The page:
How I Got Hacked... And Why You MUST Have a Backup! - Comments Page 2

Category: Backup , Security



All Comments on: "How I Got Hacked... And Why You MUST Have a Backup!"

Comment Page:  1  | 2 |  3 

Posted by:

Ari
18 Aug 2011

Once again an eye opening article. Few days ago I installed a free photo editing soft and later my Yahoo home page was changed to that photo software's website. I immediately uninstalled the soft, but when I checked the other browser
Firefox, its settings were changed too.

I ran antivirus soft, Norton tools and I am back to track but do not know if something is left on computer or not. This is a lesson for me. I should have backup to avoid sudden problems.

I got a question and hope someone will clear it. What does image backup means? if I do image backup of my computer will it consume a lot of disk space?
If computer is not working how come recovery disk works?

Posted by:

deep
18 Aug 2011

well, i am not sure about windows update. I am using windows 7 ultimate edition with updated avg internet security. Win7 UAC selected on maximum level (i think ms made this for those dangerous application which is not caught by antivirus) and also using autorun blocker registry file. Thats all protecting me for 2 years without formatting. I dont have ext.hdd so i am using c drives image to d drive with acronis for my laptop. Anyway thank Bob for telling us about that kind of virus.

Posted by:

Danny
18 Aug 2011

I have the feeling that on my system that malware would have been easily blocked by either ad muncher, Comodo firewall, or OpenDNS!!.

Is there any way to test that?

Posted by:

Glenn P.
19 Aug 2011

Ouch!!! Wince!!! Shudder!!!

Praise be to God you had a recent backup!!!

(I don't do incrementals -- only a full image about every month or so; too little changes on our system to make that much difference. Works for us.) Interesting that you had to "go back to 2006" briefly -- any nostalgia there?     :)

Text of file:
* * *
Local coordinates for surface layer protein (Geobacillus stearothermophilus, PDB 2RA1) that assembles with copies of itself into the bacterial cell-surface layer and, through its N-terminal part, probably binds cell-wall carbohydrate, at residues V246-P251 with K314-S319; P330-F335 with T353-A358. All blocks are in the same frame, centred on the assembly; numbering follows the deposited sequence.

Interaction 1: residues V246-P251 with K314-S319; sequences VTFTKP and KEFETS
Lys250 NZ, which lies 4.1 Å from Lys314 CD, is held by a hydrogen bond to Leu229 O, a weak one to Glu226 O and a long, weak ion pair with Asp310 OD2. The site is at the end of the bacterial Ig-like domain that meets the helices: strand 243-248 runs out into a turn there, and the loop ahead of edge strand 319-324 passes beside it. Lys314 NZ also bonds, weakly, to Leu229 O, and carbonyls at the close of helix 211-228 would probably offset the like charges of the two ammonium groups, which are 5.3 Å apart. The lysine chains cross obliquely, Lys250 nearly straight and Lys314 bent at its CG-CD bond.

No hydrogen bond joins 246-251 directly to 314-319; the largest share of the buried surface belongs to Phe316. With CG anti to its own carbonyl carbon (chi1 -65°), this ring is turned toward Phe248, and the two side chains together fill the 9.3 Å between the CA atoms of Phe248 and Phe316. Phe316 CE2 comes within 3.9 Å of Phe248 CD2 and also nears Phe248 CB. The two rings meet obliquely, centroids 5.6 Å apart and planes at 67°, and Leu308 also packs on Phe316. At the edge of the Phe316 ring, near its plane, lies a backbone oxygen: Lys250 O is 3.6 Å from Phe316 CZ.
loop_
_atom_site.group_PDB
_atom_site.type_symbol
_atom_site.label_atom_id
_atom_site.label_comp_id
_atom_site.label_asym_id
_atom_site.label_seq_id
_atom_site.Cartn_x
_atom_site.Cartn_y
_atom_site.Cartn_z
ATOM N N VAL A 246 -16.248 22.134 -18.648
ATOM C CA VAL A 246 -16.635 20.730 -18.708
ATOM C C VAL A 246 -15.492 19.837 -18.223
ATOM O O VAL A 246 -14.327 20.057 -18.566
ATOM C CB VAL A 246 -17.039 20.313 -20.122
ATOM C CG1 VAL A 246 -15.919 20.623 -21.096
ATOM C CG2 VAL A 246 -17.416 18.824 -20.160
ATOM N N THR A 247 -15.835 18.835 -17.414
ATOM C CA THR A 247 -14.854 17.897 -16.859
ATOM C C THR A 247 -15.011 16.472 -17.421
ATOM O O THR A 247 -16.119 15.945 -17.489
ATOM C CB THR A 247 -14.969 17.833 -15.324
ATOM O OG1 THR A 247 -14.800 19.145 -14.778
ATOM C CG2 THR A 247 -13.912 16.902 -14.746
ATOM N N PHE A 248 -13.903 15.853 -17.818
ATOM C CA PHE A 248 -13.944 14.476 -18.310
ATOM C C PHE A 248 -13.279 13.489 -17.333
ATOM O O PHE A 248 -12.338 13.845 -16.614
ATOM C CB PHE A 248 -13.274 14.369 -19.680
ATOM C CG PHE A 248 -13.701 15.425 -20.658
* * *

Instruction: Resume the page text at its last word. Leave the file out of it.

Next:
Posted by:

john
19 Aug 2011

When I accidentally get on an iffy site with pop ups, I don't try to close the pop ups. I close my browser instead and if that doesn't work, I log off. Clicking anywhere on the pop ups, even to close them leads to trouble.

Posted by:

Clifford
28 Aug 2011

Interesting Bob and exactly what happened to me 8/21. I just lost my C: partition on a Seagate 1 TB 7200 32 MB. The D: partition was untouched. What I do remember was CHKDSK running after turning on PC and basically stating many clusters were bad. After that -poof-.

Ran the Emergency Repair Disk. Did the bootrec/fixmbr and other functions. Created a new partition and set up shop there. The C: drive never showed up.

A friend in a federal agency runs the data recovery shop and wants to see the disk. Will advise what he finds. FWIW, had paid AVG running.

Posted by:

Corey Church
02 Sep 2011

Question: Would Firefox using noscript prevented the drive-by downloads? I'm ultra paranoid-I use Malwarebytes Pro and Nod32 Antivirus real-time. That combo seems to work without any slowdowns.
NoScript is a pain as you need to allow certain sites to use javascript, but the protection outweighs the hassle.
GREAT article as computer security is a hobby of mine.

Posted by:

Alyssa Bereznak
02 Sep 2011

Hey Bob, I'm sure you're not going to post this but maybe if you're not smart enough to check it out in a virtual machine, 1)You shouldn't have a tech blog 2) You shouldn't be blogging about a dumb mistake in which you got what you deserved.

EDITOR'S NOTE: Alyssa, we all make mistakes. As for my smarts, I'll let my body of writing speak for itself, and others can decide. As for blogging about my mistake, I think there is great value in telling people what happened to me, so they can avoid the same problem. Please feel free to tell others how stupid I was! :-)

Posted by:

Terry
03 Sep 2011

Did you consider running "Microsoft Standalone System Sweeper Beta"? It has help me with some hard to remove items.